Transition can be defined as the transfer of financial, leadership and programmatic responsibilities for a health program from a donor to a recipient, according to a pre-defined plan. The current importance of transition is framed by an increased focus on sustainability and country capacity to lead and manage programs as program priorities change, and external funding either declines or ends completely.
Transition and/or graduation from donor support are often portrayed as a daunting prospect, filled with uncertainty, and threatening the outcomes attained in a particular program area with donor funding.
However transition need not be a negative experience. Health program transitions vary substantially. The Guide for the Monitoring and Evaluation (M&E) of Transition of Health Programs is motivated by the idea that through M&E, the transition processes can be strengthened in a fashion that develops local political will, helps mobilize local financial and technical resources, and establishes lines of accountability after donor support is complete to promote long-term sustainability.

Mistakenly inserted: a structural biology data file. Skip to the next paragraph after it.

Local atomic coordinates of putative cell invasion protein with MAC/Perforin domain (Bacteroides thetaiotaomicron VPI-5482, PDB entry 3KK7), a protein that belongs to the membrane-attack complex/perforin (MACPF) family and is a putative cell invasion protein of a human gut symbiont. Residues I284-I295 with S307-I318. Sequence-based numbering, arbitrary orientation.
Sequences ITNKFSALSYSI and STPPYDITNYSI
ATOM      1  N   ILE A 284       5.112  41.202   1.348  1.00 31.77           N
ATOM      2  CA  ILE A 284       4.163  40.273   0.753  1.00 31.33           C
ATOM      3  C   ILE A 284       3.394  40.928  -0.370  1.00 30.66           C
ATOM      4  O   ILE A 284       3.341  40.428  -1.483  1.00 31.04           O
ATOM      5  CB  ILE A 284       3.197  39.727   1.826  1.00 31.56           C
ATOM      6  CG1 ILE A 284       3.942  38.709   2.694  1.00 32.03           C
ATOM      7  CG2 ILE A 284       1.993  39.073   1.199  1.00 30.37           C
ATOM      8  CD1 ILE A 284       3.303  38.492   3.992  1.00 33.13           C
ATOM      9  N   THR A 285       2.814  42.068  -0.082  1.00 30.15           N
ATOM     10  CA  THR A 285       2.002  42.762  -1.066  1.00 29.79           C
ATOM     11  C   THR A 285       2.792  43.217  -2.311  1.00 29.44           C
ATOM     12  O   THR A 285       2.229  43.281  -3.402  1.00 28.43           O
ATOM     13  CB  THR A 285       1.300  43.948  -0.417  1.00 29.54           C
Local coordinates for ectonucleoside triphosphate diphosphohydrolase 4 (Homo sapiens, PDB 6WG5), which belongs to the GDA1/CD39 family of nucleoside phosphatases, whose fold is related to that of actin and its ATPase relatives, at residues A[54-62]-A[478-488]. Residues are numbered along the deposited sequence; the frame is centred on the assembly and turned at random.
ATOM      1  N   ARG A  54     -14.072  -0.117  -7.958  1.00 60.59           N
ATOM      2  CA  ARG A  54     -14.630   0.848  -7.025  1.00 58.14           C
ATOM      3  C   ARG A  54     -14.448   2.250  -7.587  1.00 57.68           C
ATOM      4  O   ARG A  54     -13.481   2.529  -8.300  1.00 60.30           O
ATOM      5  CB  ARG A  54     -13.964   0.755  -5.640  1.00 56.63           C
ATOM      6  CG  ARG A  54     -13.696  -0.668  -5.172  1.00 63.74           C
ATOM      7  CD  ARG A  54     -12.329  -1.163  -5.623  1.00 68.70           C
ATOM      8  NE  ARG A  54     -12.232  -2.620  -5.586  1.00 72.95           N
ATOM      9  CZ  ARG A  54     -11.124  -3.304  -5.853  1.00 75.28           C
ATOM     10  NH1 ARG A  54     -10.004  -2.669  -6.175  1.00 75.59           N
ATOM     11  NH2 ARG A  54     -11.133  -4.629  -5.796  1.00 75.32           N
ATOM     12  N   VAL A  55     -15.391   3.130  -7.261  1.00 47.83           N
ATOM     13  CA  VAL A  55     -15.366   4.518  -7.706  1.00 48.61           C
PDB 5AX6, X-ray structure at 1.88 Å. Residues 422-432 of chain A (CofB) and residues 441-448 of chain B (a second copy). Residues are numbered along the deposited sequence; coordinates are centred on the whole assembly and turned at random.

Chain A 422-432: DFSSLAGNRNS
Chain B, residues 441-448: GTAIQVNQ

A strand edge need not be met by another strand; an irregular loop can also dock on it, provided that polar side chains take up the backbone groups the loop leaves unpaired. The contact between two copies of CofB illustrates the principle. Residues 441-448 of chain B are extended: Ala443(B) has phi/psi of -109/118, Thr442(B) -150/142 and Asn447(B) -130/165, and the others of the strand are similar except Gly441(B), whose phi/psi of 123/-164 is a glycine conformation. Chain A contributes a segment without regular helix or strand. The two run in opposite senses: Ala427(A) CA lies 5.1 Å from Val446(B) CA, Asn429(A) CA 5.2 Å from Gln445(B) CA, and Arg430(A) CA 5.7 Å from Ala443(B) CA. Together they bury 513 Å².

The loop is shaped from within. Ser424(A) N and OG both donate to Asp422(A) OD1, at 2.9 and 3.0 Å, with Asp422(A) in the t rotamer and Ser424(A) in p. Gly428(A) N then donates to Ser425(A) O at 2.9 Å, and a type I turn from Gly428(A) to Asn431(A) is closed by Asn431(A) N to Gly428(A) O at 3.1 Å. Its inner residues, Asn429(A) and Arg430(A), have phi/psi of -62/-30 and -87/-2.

In a recent issue of USAID’s journal Global Health Science and Practice, the authors describe the conceptual framework with four main domains relevant to transitions—leadership, financing, programming, and service delivery—along with guiding questions and illustrative indicators to guide users through key aspects of monitoring and evaluating transition.
This guide looks at three different transition experiences (funding, technical assistance, and services) to demonstrate variations in the type of transition undertaken, and the corresponding need for M&E. The authors draw upon experience of monitoring and evaluating transition to clarify key elements and dimensions of transition and how they relate to the longer-term goal of program sustainability and to present possible indicators, relevant to different health programs and transition arrangements that can help track transition and offer suggestions on how to select appropriate indicators. This document provides a conceptual framework to guide thinking around the M&E of transitions and will be amended as experience grows
Those commissioning the M&E of transition should be clear about why they are undertaking M&E: to strengthen the implementation of transition strategies; to assess whether or not elements of the program are ready for transition; or to understand the effects of transition over the longer term. Different motivations for the M&E of transition will likely lead to different M&E designs. Conducting M&E of transition processes is not yet a well-established form of evaluation, and it seeks to examine a highly complex process. There are no perfect solutions to addressing these challenges, but the guide concludes with suggestions for managing them.Download